Economic behaviour involves the exchange of one scarce resource for another. When people engage in paid work, they exchange their scarce time, effort, and skill for income, and, when people make purchases, they exchange their scarce income for scarce goods and services. Economic activity is driven by the need to exchange.
The need to exchange has its roots in human biology. All humans are born with basic needs, including the need to eat and drink, the need to keep warm, and the need to be protected. These result in a sustained demand for food, drink, clothing, and shelter.
In addition, the human species has wants, which also have a strong influence on behaviour. DVDs, computers and foreign holidays are all examples of wants. As incomes rise the relative importance of wants increases in relation to needs. In a modern and affluent economy, the satisfaction of wants frequently dominates economic activity, while in less developed economies the satisfaction of basic needs remain the overwhelming goal.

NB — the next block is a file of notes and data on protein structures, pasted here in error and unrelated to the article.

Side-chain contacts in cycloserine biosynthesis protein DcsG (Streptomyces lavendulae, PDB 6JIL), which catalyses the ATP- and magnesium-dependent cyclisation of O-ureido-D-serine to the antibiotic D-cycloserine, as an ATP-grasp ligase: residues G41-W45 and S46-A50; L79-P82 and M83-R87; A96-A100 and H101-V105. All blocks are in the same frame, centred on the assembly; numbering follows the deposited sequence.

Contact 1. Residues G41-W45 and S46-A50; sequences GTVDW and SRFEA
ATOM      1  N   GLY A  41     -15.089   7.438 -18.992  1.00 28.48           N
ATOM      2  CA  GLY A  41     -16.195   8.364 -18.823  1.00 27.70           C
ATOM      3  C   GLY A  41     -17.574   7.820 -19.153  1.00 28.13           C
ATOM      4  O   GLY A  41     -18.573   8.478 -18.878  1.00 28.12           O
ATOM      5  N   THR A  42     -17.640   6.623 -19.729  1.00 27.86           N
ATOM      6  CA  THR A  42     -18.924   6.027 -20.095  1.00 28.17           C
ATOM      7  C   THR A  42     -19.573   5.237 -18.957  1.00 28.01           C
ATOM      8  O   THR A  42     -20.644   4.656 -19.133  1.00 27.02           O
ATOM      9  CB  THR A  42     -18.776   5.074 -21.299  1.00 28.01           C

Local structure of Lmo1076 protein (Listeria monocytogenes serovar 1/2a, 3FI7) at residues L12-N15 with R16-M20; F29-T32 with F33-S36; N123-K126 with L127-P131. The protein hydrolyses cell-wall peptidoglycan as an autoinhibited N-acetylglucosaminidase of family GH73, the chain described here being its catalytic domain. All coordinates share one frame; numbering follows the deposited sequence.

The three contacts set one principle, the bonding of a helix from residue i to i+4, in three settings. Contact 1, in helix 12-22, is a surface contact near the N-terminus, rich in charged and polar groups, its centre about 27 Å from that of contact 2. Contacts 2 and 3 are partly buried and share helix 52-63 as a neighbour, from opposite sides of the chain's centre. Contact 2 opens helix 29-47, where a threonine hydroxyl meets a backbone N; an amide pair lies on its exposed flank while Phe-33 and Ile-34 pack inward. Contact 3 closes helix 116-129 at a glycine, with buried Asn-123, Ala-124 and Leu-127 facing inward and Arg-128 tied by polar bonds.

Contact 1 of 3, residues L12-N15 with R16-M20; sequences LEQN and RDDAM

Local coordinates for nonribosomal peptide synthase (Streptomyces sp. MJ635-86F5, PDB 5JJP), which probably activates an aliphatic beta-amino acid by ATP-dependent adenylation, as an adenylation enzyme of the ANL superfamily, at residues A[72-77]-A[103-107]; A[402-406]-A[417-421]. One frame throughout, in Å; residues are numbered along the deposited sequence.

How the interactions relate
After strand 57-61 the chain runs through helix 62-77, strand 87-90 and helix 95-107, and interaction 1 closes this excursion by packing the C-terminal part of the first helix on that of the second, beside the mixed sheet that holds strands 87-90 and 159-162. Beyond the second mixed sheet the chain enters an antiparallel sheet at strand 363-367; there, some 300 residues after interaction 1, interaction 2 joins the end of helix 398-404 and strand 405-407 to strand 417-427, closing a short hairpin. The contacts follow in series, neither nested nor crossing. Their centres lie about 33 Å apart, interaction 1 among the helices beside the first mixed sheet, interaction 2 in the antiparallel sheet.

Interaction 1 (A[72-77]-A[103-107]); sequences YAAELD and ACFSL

The process of satisfying needs and wants is called consumption. The need and desire to consume is, clearly, what drives individual economic actions and provides the motive for engaging in an exchange of scarce resources. To be able to consume, individuals need to exchange their skill and effort, or their enterprise, land or capital, for an income. They can then exchange this income for the scarce products they need or want. Through exchange, consumption is satisfied by a process called production.